Barry Isaacson

Does Hollywood need bullies?

There have always been bullies in Hollywood; it’s institutionalised, like a form of hazing, but the key difference between the film business and the Marine Corps is that bullying in Hollywood is not meant to inculcate esprit de corps; its purpose, for the bully, anyway, is to provide confirmation that the hierarchy is working in his favour.  I was one of the last generation of studio executives at Universal that reported to the old mogul, Lew Wasserman.  Wasserman was a physically imposing screamer who had parlayed with gangsters, bootleggers and union enforcers as a supplier of dance bands to illicit nightclubs during Prohibition, so he could terrorise white-collar employees without breaking a sweat. This was particularly useful to him one sweltering afternoon in the Valley, when the air conditioning had failed inside the office building known without much affection as The Black Tower.  Wasserman lined up several executives in front of his desk and screamed at them for half an hour. He threw pencils at them. He took off his Rolex and shied it at the head of some fellow in distribution. One man, melting in his suit and tie like the others, fainted and collapsed in a heap on the floor.  Wasserman continued screaming for another ten minutes. He was known – again without much affection – as ‘Old Yeller’.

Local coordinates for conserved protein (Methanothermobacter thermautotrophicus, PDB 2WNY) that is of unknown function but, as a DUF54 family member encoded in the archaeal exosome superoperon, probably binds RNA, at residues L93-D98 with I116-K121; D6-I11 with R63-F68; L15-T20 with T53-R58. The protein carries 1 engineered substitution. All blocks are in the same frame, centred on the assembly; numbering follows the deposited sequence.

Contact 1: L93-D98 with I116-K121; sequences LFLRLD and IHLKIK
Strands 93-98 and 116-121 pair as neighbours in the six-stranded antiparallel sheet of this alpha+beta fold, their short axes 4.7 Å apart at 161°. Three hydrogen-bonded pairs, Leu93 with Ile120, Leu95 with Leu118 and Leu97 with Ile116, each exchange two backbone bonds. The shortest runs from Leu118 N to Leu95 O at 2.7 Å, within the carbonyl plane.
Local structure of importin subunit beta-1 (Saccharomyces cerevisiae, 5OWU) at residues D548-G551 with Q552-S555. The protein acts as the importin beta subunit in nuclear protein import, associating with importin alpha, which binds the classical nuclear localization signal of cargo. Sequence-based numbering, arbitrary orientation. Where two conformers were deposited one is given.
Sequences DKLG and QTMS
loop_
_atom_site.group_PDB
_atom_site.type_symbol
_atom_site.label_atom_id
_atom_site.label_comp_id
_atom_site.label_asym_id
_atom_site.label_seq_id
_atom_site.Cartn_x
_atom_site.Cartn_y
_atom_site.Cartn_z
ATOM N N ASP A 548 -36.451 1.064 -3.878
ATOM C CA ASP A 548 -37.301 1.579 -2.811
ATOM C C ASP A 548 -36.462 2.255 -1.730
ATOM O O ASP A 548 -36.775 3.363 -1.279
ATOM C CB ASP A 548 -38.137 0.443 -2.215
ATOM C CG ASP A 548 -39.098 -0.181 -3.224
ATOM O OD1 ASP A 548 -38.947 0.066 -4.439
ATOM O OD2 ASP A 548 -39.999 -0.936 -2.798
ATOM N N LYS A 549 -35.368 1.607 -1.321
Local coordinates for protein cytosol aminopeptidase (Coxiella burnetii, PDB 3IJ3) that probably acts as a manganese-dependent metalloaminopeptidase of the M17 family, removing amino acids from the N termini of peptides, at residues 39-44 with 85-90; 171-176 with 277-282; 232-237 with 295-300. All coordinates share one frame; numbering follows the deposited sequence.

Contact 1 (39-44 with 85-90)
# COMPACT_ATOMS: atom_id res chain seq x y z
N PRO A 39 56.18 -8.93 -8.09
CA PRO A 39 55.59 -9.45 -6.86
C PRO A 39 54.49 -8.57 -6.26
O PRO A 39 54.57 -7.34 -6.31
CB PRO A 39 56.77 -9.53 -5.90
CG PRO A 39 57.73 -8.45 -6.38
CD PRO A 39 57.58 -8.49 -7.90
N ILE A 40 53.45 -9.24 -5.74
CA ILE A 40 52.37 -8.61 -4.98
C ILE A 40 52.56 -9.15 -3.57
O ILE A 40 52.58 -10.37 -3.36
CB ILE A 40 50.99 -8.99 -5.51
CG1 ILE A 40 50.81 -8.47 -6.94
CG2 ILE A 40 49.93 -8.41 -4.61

In the nineties, the culture changed. Ancient, heterosexual, tough-as-teak depression-era Jewish alpha males like Lew Wasserman became elder statesman and Hollywood became, a little self-consciously at first, almost literary. A new breed of bully emerged; college educated, middle-class by birth, often gay, or female. The nastiest bully I ever encountered was a woman who fancied herself a producer because for about five minutes she was married to a Hollywood VIP.  Power in Hollywood is often defined as being the prerogative of those who can say yes, but a middle-level studio executive only has the power to say no, which I had to do to this bully every Monday morning for a year, after the scripts she submitted to me the previous Friday had been laughed out of the executive conference room that morning.

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